From Other Words
Wall Street bought them -- and is now leasing them out and driving up rents.
We know that millions of American families lost their homes after Wall Street's 2007 financial crash. But where did all those houses go?
It turns out that Wall Streeters themselves formed profiteering investment groups that rushed out to scoop up tens of thousands of those foreclosed properties, usually grabbing them on the cheap at courthouse auctions in suburban metro areas that were hard-hit by the crash.
These moneyed syndicates have deep, deep pockets, so they easily outbid local buyers to take possession of the majority of the single-family homes being sold off in many distressed places.
Why are they buying? To turn the homes into rental properties and become the dominant suburban landlord, controlling the local market and constantly jacking up rents.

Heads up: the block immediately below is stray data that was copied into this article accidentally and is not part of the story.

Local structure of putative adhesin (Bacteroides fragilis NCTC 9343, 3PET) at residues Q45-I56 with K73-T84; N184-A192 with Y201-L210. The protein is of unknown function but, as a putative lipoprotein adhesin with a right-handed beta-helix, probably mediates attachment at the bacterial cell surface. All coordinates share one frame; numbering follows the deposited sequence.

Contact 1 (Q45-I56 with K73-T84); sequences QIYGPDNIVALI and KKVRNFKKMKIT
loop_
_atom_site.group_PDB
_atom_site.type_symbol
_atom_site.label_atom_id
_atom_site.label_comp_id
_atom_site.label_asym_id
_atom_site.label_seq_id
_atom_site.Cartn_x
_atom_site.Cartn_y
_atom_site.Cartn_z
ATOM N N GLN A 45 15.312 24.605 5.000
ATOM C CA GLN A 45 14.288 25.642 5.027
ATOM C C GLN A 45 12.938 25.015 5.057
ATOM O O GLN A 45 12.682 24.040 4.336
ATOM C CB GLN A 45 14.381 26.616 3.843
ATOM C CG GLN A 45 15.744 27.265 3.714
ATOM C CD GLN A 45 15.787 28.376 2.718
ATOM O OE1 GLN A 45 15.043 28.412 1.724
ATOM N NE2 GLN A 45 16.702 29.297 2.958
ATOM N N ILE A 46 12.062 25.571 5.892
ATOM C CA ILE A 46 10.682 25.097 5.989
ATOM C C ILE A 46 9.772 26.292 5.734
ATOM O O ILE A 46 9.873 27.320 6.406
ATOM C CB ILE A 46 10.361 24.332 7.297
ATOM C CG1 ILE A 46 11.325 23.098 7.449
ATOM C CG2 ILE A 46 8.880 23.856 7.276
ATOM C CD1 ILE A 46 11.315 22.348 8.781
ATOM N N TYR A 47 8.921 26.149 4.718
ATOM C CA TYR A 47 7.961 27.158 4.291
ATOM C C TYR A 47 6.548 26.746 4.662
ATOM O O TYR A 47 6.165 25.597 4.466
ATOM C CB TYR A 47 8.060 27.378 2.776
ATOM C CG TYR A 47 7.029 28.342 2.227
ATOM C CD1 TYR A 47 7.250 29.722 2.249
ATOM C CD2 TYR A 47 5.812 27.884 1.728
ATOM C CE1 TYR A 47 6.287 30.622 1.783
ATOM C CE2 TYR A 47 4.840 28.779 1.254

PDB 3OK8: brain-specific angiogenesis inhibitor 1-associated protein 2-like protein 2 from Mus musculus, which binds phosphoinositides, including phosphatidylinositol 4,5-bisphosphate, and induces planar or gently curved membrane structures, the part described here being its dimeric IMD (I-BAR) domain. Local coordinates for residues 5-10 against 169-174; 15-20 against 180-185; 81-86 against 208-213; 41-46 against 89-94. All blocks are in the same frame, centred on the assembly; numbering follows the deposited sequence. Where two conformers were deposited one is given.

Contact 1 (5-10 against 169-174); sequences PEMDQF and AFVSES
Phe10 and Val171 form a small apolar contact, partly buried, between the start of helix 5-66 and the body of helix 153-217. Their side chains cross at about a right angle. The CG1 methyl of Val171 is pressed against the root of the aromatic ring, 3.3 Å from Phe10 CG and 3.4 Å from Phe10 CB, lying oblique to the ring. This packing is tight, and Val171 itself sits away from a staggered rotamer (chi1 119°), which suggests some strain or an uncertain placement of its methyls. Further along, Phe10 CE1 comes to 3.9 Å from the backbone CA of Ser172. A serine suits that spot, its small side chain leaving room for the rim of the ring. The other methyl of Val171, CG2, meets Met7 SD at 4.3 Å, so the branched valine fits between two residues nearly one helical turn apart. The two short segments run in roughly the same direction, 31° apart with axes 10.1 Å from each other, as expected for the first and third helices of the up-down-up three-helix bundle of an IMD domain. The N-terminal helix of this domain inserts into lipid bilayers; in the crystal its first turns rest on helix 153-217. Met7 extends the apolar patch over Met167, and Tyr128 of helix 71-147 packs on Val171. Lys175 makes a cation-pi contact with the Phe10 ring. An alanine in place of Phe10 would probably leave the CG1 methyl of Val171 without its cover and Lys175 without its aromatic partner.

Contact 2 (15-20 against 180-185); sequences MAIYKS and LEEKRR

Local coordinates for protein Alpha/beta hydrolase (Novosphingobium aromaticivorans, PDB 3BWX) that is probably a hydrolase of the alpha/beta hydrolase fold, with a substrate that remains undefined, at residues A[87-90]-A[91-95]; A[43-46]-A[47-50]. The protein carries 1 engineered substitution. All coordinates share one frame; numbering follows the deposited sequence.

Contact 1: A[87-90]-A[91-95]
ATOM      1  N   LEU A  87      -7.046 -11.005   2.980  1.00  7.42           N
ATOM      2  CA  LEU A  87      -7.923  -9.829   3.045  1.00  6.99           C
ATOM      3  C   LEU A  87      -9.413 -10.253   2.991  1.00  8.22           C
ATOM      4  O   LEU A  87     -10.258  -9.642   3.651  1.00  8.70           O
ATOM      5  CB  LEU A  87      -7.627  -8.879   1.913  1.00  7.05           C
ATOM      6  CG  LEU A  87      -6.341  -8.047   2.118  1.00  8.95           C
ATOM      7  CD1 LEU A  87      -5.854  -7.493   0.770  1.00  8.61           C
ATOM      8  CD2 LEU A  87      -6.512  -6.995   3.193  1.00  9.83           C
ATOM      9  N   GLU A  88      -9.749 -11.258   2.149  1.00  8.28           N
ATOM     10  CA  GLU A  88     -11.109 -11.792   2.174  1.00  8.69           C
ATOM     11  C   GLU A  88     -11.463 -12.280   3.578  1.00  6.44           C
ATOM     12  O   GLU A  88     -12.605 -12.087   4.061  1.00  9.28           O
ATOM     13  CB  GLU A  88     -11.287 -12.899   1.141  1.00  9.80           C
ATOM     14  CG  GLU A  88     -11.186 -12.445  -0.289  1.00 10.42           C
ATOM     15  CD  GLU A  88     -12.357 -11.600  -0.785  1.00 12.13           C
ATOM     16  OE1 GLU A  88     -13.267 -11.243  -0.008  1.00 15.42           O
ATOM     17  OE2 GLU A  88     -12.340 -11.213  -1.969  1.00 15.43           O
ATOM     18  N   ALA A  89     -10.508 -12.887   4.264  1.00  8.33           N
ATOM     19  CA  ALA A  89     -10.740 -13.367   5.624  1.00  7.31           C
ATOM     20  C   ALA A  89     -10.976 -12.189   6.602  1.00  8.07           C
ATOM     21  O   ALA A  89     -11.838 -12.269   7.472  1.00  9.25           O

For example, the Wall Street Journal found that in Nashville's suburb of Spring Hill, just four of these predatory giants own 700 houses -- giving this oligopoly of absentee investors ownership of three-fourths of all rental houses in town.
One of these bulk buyers is an arm of Blackstone, the world's largest private equity firm. Another is an equity outfit that was spun out of the housing speculation department of Goldman Sachs. And still another is a billionaire whose investors include the Alaska state oil fund.
Not only do rents jump dramatically when such outfits seize a market, but Wall Street's intention is to impose "a new way" on housing America: They're pushing a cultural shift in which homeownership is no longer part of the American Dream, and tenants are taught to accept annual rent increases as the price of having a home.
So the banksters crash the economy, you lose income and your home, they buy your house at auction, then they rent it to you at an ever-increasing price. The "new way" is the same old story: The rich robbing the rest of us.